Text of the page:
Have you heard the saying “We are what we repeatedly do”?

This is 100% spot on when it comes to your health. The choices you make every day play an enormous role in your long-term wellness because they are the foundation upon which your health is built.

These basics often get skipped in favor of pharmaceutical drugs, fancy supplements, and trendy therapies, but they should not be overlooked! Whether you’re just beginning your health journey or have already made great progress, here are 9 daily practices that can make a huge impact on your health.

1. Drink 20 oz of Filtered Water First Thing in the Morning

Water makes up 60% of your body and is essential for transporting nutrients and flushing away toxins. When you wake up you’ve gone a full 8-9 hours without drinking any. Rehydrating after a night of sleep ensures you start the day energized and ready to combat environmental toxins.

Drinking water on an empty stomach is particularly beneficial because it has been shown to strengthen immune function and kickstart your metabolism.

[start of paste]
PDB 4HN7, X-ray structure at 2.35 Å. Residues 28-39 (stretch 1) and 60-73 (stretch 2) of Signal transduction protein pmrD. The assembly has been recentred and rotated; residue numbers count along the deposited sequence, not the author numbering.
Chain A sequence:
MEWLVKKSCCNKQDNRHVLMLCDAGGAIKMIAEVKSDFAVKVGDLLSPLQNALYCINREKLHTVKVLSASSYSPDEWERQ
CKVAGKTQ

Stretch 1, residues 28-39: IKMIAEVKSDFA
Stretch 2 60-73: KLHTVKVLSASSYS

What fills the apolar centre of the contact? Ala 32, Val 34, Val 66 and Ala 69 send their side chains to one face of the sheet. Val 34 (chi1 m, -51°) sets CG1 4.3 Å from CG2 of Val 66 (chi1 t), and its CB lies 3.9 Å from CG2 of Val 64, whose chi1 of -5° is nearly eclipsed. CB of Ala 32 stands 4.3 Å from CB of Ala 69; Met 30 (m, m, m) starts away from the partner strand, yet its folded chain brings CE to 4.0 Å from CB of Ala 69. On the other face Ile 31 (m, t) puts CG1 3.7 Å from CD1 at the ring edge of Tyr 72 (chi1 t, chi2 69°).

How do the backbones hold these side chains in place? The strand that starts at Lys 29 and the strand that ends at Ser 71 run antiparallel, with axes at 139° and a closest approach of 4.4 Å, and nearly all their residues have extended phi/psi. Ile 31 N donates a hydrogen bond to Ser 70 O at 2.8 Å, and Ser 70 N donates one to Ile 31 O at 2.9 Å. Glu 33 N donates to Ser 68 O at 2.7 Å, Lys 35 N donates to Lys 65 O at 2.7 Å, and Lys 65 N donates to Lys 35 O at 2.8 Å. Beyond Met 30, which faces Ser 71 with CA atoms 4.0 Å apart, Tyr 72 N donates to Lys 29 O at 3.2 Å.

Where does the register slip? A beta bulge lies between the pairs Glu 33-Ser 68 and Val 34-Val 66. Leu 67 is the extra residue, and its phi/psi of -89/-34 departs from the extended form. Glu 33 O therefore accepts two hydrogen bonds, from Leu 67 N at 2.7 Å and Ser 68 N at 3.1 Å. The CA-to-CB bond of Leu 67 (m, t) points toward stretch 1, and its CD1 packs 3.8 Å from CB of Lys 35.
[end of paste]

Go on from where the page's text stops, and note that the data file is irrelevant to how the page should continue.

Since tap water is one of the top sources of toxins on a day-to-day basis, I recommend using a high-quality filter such as Berkey water filters, which remove 200+ unsafe contaminants.

2. Step Outside for Some Sunshine

Sunlight signals to your brain that it’s time to wake up and reinforces your natural circadian rhythm. It also supports vitamin D production, which is essential for bone, immune, and mood health.

Watching the sun during dawn or dusk is also shown to release serotonin, your feel-good neurotransmitter, for an uplifting start to your day. If the weather prevents you from getting outside, even sunlight through a window is beneficial.

3. Take a High-Quality Multivitamin

I am a huge proponent of getting your nutrients through food. However, the truth is that our food simply isn’t as nutrient-dense as it once was, we are surrounded by unprecedented levels of toxins, and are facing sky-high levels of stress.

This is why I recommend taking a multivitamin to bridge this nutritional gap and support a strong foundation. Look for a product containing a broad range of nutrients that exceeds the minimum recommended daily value (RDV) of each since those are truly the minimum requirements to prevent disease.